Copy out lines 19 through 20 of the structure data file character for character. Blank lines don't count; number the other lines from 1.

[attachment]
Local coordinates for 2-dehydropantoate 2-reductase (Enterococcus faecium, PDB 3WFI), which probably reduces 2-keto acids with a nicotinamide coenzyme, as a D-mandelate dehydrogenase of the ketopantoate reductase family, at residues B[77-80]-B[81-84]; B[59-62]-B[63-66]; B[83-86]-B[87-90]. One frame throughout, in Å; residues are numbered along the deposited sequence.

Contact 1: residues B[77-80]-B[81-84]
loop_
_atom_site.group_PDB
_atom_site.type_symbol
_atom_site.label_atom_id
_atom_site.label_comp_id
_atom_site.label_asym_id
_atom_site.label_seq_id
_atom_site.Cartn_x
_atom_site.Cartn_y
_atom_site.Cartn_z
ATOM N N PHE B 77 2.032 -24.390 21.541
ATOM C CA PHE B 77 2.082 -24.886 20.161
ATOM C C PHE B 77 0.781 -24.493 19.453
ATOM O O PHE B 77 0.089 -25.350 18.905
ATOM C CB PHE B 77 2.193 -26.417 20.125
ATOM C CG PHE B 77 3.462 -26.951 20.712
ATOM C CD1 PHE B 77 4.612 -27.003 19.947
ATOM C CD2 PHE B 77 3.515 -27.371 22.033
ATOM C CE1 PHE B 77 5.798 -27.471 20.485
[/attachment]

ATOM C CD1 PHE B 77 4.612 -27.003 19.947
ATOM C CD2 PHE B 77 3.515 -27.371 22.033